How to get involved in Pa.’s pivotal redistricting process

Sarah Anne Hughes
Spotlight PA
The delivery of new census data means the redrawing of Pennsylvania's political maps can begin.

This article is part of a yearlong reporting project focused on redistricting and gerrymandering in Pennsylvania. It is made possible by the support ofSpotlight PA members andVotebeat, a project focused on election integrity and voting access.

It’s an event that comes just once every 10 years. No, not the emergence of a new brood of cicadas or another recession or the blooming of a corpse flower.

The special occasion is the drawing of new political maps, prompted by the release of new decennial census data. The process may seem wonky, but “redistricting is really the foundation of almost everything in our democracy,” Suzanne Almeida of Common Cause told Spotlight PA.

Here are a few ways to make sure your voice is heard:

Attend a meeting

The Republican-controlled Legislature will draw the congressional map through a bill that must be approved by Democratic Gov. Tom Wolf.

After a not-very-transparent process in 2011, Republicans in the state House have vowed that this time around will be different. Rep. Seth Grove — chair of the House State Government Committee, where consideration of the map will begin in the chamber — is holding several regional meetings through October that will be live-streamed.

The Senate State Government Committee has held a few meetings to solicit input but has yet to announce future dates.

Pennsylvania’s state House and Senate maps, meanwhile, are drawn by the Legislative Reapportionment Commission, which consists of four legislative leaders and an appointed chair. The panel’s next hearing will be held Aug. 24 in Harrisburg and additional dates will be announced.

Submit feedback

The Legislative Reapportionment Commission is accepting testimony through its website, while the House State Government Committee is accepting written testimony based on region.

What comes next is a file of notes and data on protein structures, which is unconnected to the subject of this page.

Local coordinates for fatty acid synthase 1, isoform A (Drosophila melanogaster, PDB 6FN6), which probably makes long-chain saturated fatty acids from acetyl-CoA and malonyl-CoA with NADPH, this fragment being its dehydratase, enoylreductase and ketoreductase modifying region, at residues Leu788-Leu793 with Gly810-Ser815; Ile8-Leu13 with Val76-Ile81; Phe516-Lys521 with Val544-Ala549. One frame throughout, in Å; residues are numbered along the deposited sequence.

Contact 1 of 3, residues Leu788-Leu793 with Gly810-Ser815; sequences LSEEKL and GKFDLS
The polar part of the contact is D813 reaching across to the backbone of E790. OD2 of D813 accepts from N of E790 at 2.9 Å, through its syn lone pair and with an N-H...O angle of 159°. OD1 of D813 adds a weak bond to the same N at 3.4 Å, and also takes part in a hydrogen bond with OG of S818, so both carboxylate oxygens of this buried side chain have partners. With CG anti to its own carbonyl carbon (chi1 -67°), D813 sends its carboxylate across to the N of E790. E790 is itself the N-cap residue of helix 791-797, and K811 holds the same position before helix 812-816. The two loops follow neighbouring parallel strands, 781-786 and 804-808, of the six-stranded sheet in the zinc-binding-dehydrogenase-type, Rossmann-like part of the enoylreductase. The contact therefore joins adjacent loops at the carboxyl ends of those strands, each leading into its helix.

The committee also has a tool that allows people to comment on the current congressional map and one that lets Pennsylvanians define their own community of interest — a critical idea in mapmaking that helps keep people with similar goals and concerns grouped together in the same district.

“So much of what we’re used to is lawmakers not listening to us,” Almeida of Common Cause said. “We need to collectively hold the people drawing the maps to task.”

Draw your own map

Unlike a decade ago, there are now several free tools — including DistrictBuilder and Dave’s Redistricting — that allow anyone with internet access to build their own congressional and legislative maps.

David Thornburgh, president and CEO of the good-government group Committee of Seventy, said thousands of people have drawn their own maps as part of the Draw the Lines initiative. This allows them to see that it’s possible to draw maps with compact, contiguous districts, as required by the state constitution, that don’t unfairly benefit one political party over another.

“That map-drawing power has been democratized,” he said.

Lawmakers involved in both congressional and legislative redistricting are soliciting maps drawn by average Pennsylvanians. You can upload your own House and Senate maps to the Legislative Reapportionment Commission and a congressional map to the House State Government Committee.

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